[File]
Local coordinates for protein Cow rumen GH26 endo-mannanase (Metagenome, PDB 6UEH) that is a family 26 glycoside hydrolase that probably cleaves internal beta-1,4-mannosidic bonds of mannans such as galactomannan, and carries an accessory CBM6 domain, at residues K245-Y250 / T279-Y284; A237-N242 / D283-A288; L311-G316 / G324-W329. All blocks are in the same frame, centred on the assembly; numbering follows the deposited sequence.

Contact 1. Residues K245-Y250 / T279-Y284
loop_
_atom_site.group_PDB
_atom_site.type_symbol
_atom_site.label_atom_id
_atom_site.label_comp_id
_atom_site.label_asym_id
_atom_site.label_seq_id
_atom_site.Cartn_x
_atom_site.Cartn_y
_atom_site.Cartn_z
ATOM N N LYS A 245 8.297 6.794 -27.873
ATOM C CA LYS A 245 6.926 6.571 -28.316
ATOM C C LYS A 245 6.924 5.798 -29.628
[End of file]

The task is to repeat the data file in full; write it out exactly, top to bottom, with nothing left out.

Local coordinates for protein Cow rumen GH26 endo-mannanase (Metagenome, PDB 6UEH) that is a family 26 glycoside hydrolase that probably cleaves internal beta-1,4-mannosidic bonds of mannans such as galactomannan, and carries an accessory CBM6 domain, at residues K245-Y250 / T279-Y284; A237-N242 / D283-A288; L311-G316 / G324-W329. All blocks are in the same frame, centred on the assembly; numbering follows the deposited sequence.

Contact 1. Residues K245-Y250 / T279-Y284
loop_
_atom_site.group_PDB
_atom_site.type_symbol
_atom_site.label_atom_id
_atom_site.label_comp_id
_atom_site.label_asym_id
_atom_site.label_seq_id
_atom_site.Cartn_x
_atom_site.Cartn_y
_atom_site.Cartn_z
ATOM N N LYS A 245 8.297 6.794 -27.873
ATOM C CA LYS A 245 6.926 6.571 -28.316
ATOM C C LYS A 245 6.924 5.798 -29.628